except for the first quarter according to the SF-6D (Table 1). The largest difference in utilities was observed in the second quarter, 0.103 according to the NL EQ-5D (95% confidence interval (CI) 0.016–0.189).
The QALYs during the entire follow-up period of 1 year as measured by the VAS, the valuation by the patients themselves, were significantly lower for PLDD patients (p¼0.02).
The average costs of initial PLDD treatment were E2751 lower (95% CI E2414 to E3088) than the average
costs of surgery, including the initial hospital admission of on average 3.0 days (Table 2).
Part of this difference in costs is compensated by a higher rate of reoperations (44% for PLDD versus 16%
for conventional discectomy). As a result, the costs per patient of the reoperations (conventional discectomy)
were significantly higher for PLDD patients (average difference E1643, 95% CI E780 to E2506).
Over the first year, total healthcare costs for PLDD were significantly lower than conventional microdiscectomy,
with a difference in cost of E1771 (E303 to E3238) per patient.
The total non-healthcare costs after PLDD were lower than after conventional microdiscectomy with a nonsignificant difference of E609 (_E3840 to E5058). As the non-healthcare cost per patient is about twice the healthcare cost per patient, the significant difference in healthcare cost is not reflected in the societal costs, which is the sum of the healthcare and non-healthcare cost. The difference in total societal cost amounts to E2379 (_E2860 to E7618) per patient, non-significantly in favor of PLDD.
Cost utility analysis
The combination of lower societal costs and less favorable QALY outcomes makes the probability that
PLDD is cost-effective compared with surgery dependent on the willingness to pay: if a society is only willing
to pay a small amount for a QALY, the lower societal costs of PLDD will outweigh the monetary value of the
less favorable QALY outcomes. This is shown in Figure 1: for low values of the willingness to pay for
a QALY, the probability that PLDD is cost-effective compared with conventional microdiscectomy is higher
than 0.5. For higher values of the willingness to pay, the monetary value of the QALY-loss, as result of PLDD, will be higher than the savings in societal costs of PLDD. This means that surgery becomes favorable
and the probability of PLDD being cost-effective is in Figure 1 decreasing below 0.5.
In the base case analysis, using the US EQ-5D and the societal perspective, PLDD was more likely to be
cost-effective than surgery for a willingness to pay of E70,000 per QALY and lower. From the healthcare
perspective, PLDD was more likely to be cost-effective for a willingness to pay of E50,000 and lower.
According the NL EQ-5D, PLDD was more likely to be preferred for a willingness to pay below E40,000 and
E30,000, for the societal and the healthcare perspective respectively (Figure 1).
Table 1. Utility and QALYs after PLDD or conventional microdiscectomy.
Values are means (standard deviations)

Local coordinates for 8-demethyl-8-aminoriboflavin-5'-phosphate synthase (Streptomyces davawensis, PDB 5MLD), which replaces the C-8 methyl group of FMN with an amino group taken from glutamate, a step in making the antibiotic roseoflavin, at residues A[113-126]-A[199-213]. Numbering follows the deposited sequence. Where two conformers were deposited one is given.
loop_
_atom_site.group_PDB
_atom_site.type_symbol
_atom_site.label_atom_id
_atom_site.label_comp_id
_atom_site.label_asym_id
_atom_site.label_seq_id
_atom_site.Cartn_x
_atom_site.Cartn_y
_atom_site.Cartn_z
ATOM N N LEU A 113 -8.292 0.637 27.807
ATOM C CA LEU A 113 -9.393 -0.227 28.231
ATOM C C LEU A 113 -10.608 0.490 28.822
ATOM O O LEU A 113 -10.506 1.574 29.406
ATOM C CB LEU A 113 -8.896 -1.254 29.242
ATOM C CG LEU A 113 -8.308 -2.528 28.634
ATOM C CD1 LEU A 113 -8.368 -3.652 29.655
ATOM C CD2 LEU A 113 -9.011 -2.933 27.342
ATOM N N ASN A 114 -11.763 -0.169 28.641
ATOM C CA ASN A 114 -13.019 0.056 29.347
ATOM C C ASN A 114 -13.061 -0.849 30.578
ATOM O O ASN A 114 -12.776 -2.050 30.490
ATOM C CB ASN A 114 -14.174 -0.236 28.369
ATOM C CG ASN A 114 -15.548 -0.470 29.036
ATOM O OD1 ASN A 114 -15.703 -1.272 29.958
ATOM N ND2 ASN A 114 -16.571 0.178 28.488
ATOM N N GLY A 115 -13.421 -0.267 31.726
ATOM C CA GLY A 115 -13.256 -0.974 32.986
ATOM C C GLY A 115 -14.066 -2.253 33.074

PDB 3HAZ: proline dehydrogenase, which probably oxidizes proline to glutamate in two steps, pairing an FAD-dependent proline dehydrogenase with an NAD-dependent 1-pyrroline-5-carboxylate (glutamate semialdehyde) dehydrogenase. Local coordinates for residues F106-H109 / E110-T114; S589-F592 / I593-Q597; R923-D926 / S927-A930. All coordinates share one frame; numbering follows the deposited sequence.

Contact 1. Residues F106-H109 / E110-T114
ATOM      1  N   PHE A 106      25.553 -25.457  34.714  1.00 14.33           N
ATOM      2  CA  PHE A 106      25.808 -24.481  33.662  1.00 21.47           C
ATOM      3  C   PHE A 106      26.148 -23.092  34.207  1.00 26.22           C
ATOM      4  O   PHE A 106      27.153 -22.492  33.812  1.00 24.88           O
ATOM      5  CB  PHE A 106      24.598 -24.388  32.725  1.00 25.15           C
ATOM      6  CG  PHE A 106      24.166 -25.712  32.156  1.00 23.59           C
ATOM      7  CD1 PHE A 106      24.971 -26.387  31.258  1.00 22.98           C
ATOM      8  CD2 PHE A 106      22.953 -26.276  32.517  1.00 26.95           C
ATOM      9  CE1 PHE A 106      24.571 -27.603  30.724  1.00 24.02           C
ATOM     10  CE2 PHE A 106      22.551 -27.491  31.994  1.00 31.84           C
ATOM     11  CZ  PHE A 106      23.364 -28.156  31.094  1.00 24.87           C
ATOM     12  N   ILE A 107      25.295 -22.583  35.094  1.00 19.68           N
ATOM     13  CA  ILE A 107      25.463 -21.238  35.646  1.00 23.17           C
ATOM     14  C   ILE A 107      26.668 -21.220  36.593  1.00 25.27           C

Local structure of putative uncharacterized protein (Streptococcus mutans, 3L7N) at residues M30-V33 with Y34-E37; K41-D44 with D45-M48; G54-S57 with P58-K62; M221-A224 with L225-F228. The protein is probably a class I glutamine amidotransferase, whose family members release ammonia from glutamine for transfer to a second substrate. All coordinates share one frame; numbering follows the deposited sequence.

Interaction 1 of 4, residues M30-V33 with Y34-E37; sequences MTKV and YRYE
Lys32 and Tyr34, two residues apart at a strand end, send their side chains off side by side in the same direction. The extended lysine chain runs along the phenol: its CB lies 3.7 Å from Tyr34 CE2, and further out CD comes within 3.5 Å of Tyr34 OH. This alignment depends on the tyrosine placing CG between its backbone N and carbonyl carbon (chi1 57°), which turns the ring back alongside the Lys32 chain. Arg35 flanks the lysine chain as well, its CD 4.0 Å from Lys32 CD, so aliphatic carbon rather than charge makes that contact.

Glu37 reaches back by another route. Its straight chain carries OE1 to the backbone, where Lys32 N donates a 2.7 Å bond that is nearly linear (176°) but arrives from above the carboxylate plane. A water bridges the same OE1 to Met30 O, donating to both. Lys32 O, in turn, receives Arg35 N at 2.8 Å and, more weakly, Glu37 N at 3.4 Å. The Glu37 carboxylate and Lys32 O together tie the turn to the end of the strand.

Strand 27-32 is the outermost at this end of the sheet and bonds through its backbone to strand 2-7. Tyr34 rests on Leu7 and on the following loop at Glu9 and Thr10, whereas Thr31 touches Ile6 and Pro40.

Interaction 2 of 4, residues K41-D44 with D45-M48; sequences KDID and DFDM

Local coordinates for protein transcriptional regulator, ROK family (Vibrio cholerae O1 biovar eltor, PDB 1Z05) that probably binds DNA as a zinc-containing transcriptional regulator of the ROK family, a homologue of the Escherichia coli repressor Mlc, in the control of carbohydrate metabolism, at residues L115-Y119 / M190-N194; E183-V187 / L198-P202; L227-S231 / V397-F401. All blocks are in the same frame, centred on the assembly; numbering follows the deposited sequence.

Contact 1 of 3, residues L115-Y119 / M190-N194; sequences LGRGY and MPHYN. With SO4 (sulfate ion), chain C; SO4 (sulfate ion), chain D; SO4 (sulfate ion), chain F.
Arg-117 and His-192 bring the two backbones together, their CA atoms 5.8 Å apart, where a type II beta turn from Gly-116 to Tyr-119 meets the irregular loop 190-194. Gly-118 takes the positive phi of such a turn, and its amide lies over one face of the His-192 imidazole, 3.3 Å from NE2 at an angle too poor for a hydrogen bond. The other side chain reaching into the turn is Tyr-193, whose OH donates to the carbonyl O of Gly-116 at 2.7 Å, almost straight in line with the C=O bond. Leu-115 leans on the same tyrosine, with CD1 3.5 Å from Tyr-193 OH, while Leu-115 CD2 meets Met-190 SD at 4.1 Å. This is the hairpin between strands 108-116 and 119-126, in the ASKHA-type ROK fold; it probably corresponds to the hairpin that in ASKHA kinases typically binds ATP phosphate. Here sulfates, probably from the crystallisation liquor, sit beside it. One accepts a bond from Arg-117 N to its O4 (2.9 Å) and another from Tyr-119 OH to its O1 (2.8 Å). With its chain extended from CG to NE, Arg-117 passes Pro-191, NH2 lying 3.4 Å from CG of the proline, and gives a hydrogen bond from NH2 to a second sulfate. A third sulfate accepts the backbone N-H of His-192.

Although, for higher values of willingness to pay, surgery becomes more likely to be cost-effective, the acceptability curves in this randomized study show that, for low values of the willingness to pay, PLDD is more likely to be cost-effective. The results show that at internationally used threshold values, of the willingness to pay per QALY, there is indifference between both methods from a societal perspective. In that case, treatment can be based on patient preference.
This makes PLDD a viable nonsurgical treatment option for patients with sciatica, caused by small and contained herniated discs, who do want to postpone the decision for surgery.
The EQ-5D and SF-6D results showed that utilities for PLDD were less favorable than for conventional surgery (especially in the second quarter), but over the entire year the difference in QALYs was not significant.
This was in accordance with the results of the Roland Disability Questionnaire which were not significantly different at 1 year. Also the perceived recovery and the VAS scores for leg and back pain at 52 weeks did not differ significantly. However, a significant difference in the improvement of the VAS score for leg pain and speed of recovery was observed during the first year, in favor of conventional microdiscectomy.
The expected lower costs of PLDD were confirmed: average costs of PLDD treatment were E2751 lower compared with microdiscectomy. Based on the differences in personnel, consumables, operation room time, anesthesia and shorter hospitalization, we assume that this difference is not only applicable to the NL but also holds in the other European countries and US. This difference in average costs was significant and even though the reoperation rate was considerably higher in the PLDD group (44% versus 16%), total healthcare costs after PLDD remained significantly lower than conventional microdiscectomy, with a difference in cost of E1771 per patient.
Also, non-health care costs were lower for PLDD patients in comparison with patients that underwent surgery, mainly due to lower absenteeism in the first quarter in the PLDD group, but this difference was not statistically significant. In total this resulted in a non-significant difference in societal costs of E2379 per patient in favor of the PLDD group. The acceptability curves show that if society is only willing to pay a low price for a QALY, PLDD is more likely to be cost-effective (value higher than 0.5 in Figure 1).
For higher values of the willingness to pay, between E30,000 and E70,000, this probability decreases below 50% (lower than 0.5 in Figure 1) in which case conventional microdiscectomy becomes more likely to be cost-effective. The internationally accepted threshold values per QALY of E40,000 in the Netherlands11,12 and US$50,000 in the US lie well within the mentioned range of E30,000 to E70,000, which indicates that from an economic viewpoint there is no preference for PLDD or conventional surgery.